Something struck me as I watched this year’s Christmas message from Queen Elizabeth—the longest reigning English monarch in history. There seemed to be a distinct look of sadness in her eyes, as if she were giving us a fleeting glimpse of what she wants to be as England’s queen—a truly Christian monarch—as opposed to what she’s allowed to be.
Take a look for yourselves:
Long ago I stopped anticipating the day when Queen Elizabeth would raise her voice in thunderous defense of marriage or the unborn or the family, which are under greater attack in her country than perhaps anywhere else in the world. Knighting Elton John was probably the last straw for me.
Still, I understand from my English Catholic friends that if ever there were a prisoner in Buckingham Palace, she’s it. Perhaps this is wishful thinking on their part, I don’t know. Whatever it is, there’s no doubt that the grace and elegance of the Queen’s Christmas message, as well as the accompanying video clips, remind us of an old (and much better!) world that is fast fading away and that will disappear altogether with the passing of Elizabeth’s generation. Perhaps that living reminder explains the sadness on both sides of the camera.
Despite the social and religious chaos that now tears England apart at the seams, mere remnants of the grand traditions of the royal family—embodied by the old Queen—represent more hope and promise to the people of the world than David Cameron’s government could ever hope to understand, much less provide.
Even traditional Catholics in that country will extend every benefit of the doubt to “their Lady” as they cling to the fleeting and fading memories of the far, far better day and age she now represents. Nearly every real power has been stripped away from her, except that of her personal power to remind them of how grace and goodness once looked, sounded and acted before the world was summarily handed over to barbarians.
Would that Pope Francis could see this. In his ruthlessly egalitarian worldview, he sees those same crumbling bastions of faith, tradition, nobility, and monarchy as medieval stuff to be despised by “we the people”. He feels himself duty bound to tear them down, in fact, preferring hotels to papal apartments, black work shoes to red slippers (symbolic of the blood of martyrs), and the coarse language of the people to the elevated discourse of Christ’s vicars. How foreign and bourgeois Peter’s most recent successor must seem to England’s gentle queen who, despite her faults, obviously understands well the daunting responsibility that comes with high office.
Where’s Queen Elizabeth’s Fiat, for example? Why isn’t she making a spectacle of herself by dumbing down her dress, speech and attitude? She is perfectly capable of understanding that the trappings of nobility have little to do with her personal attributes and privileges, and everything to do with her duty and responsibility to the elevated office she occupies.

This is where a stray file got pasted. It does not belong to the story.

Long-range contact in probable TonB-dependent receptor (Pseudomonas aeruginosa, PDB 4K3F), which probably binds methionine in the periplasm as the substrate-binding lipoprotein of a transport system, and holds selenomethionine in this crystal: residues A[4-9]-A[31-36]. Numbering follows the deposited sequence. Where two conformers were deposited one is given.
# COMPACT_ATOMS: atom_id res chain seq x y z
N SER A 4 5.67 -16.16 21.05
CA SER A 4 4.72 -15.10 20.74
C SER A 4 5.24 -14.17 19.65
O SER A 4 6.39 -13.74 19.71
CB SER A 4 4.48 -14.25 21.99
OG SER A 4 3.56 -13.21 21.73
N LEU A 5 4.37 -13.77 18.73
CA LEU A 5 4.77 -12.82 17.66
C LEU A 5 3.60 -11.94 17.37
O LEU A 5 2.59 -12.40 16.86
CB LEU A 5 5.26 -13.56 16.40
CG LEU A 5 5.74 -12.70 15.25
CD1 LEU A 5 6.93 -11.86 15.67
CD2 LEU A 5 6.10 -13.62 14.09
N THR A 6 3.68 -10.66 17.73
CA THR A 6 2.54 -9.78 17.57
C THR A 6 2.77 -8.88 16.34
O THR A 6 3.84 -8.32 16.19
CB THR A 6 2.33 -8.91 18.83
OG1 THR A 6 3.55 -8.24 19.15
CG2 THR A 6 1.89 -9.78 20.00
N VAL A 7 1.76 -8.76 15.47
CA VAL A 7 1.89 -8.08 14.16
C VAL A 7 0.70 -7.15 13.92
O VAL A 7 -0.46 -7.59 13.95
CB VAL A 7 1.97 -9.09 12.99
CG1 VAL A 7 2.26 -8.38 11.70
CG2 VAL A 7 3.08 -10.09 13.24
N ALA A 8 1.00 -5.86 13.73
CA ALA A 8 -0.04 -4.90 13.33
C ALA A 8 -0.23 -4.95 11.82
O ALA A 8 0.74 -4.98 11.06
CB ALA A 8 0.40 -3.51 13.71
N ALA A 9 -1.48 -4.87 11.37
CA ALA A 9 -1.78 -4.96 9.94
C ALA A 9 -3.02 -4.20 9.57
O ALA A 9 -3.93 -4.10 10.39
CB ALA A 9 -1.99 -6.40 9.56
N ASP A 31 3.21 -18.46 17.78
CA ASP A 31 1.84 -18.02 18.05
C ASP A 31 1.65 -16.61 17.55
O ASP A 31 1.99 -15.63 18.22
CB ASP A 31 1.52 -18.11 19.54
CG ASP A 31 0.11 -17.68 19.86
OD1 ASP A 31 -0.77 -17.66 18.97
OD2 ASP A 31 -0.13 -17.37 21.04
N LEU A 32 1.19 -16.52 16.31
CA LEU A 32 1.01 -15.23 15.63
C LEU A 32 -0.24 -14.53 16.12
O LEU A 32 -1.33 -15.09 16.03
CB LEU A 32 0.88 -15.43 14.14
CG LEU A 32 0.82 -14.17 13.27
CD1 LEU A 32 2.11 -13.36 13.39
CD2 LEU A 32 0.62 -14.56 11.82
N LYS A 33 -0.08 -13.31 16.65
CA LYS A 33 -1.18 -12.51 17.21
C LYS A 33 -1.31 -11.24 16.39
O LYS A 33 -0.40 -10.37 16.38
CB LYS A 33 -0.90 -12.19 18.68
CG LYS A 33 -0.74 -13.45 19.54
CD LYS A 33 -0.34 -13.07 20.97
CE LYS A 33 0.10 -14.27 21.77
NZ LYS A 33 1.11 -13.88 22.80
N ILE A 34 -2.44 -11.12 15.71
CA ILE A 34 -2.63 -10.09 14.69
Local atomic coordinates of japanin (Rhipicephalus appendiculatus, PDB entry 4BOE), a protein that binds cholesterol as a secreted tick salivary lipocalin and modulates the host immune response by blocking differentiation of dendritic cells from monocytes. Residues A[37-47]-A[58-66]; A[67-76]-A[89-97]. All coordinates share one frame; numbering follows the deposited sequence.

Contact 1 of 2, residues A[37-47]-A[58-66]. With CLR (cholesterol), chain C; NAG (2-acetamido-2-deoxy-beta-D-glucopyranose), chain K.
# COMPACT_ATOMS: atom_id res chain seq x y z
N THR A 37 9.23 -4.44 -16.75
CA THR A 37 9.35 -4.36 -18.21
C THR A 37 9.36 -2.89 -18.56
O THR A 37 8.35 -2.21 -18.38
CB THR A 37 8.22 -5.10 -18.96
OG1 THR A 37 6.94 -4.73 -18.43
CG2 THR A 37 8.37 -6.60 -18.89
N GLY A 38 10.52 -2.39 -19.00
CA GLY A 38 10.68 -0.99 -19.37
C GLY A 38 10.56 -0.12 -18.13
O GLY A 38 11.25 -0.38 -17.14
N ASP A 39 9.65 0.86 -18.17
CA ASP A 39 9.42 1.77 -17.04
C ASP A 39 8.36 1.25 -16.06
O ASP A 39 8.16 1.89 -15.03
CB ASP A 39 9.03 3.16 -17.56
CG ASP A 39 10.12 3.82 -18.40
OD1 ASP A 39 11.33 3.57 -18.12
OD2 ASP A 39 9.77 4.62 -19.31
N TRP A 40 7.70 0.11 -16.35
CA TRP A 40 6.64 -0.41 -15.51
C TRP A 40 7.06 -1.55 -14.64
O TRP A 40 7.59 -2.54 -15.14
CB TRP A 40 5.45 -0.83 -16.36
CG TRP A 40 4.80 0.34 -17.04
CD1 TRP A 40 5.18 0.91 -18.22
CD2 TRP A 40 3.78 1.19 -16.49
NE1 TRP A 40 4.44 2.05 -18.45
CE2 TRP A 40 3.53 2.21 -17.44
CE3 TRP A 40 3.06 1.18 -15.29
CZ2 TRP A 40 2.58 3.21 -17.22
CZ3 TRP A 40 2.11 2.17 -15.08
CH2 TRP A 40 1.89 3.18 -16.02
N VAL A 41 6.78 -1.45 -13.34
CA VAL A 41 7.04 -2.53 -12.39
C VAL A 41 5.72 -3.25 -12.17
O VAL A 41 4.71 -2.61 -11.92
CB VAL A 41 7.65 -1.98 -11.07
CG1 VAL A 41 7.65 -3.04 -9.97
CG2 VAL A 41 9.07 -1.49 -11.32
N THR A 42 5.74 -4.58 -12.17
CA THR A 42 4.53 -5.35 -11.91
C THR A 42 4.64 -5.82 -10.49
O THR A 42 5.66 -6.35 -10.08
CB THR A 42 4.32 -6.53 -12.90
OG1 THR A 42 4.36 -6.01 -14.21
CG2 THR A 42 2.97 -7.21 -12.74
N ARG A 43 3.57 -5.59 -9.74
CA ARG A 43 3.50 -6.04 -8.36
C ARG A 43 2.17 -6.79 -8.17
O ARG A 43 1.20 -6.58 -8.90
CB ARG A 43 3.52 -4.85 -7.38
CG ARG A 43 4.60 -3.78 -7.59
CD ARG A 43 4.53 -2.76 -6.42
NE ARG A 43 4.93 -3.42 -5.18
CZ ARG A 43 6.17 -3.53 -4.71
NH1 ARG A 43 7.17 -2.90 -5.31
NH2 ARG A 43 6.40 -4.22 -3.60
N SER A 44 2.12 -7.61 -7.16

For her people, Queen Elizabeth represents everything to do with hope and promise for the future, based on faith and cherished traditions of the past. They desire nothing more than that she should remain on the throne of her predecessors and rule with love. She is their mother, their lady, their queen—and the very last thing they would ever countenance is her slumming with them, an unthinkable indignity for her and for them.
Queen Elizabeth is one of the most beloved leaders in the world today. Why? Because she has the humility and grace to embrace the burden she was crowned to accept nearly sixty years ago, when she agreed to devote her life to the service of her subjects—not by becoming one of them, but by being set apart from them for their sake, for God, and for country.
There are so many things with which we can disagree with Queen Elizabeth, and so many things about her situation about which we know precious little. But in terms of her unshakable commitment to live up to her state in life, she is an example to the modern, democratized world—and one which a pope or two would be well advised to carefully consider.
Perhaps I’m just another sentimental Yank who’s grown weary of modern democracy’s false premises and phony promises, but after comparing her Christmas message to the vapid nothingness of our president’s “holiday” greeting, I hope I can be forgiven for setting aside disagreements long enough to say:
Michael J. Matt has been an editor of The Remnant since 1990. Since 1994, he has been the newspaper's editor. A graduate of Christendom College, Michael Matt has written hundreds of articles on the state of the Church and the modern world. He is the host of The Remnant Underground and Remnant TV's The Remnant Forum. He's been U.S. Coordinator for Notre Dame de Chrétienté in Paris--the organization responsible for the Pentecost Pilgrimage to Chartres, France--since 2000. Mr. Matt has led the U.S. contingent on the Pilgrimage to Chartres for the last 24 years. He is a lecturer for the Roman Forum's Summer Symposium in Gardone Riviera, Italy. He is the author of Christian Fables, Legends of Christmas and Gods of Wasteland (Fifty Years of Rock ‘n’ Roll)and regularly delivers addresses and conferences to Catholic groups about the Mass, home-schooling, and the culture question. Together with his wife, Carol Lynn and their seven children, Mr. Matt currently resides in St. Paul, Minnesota.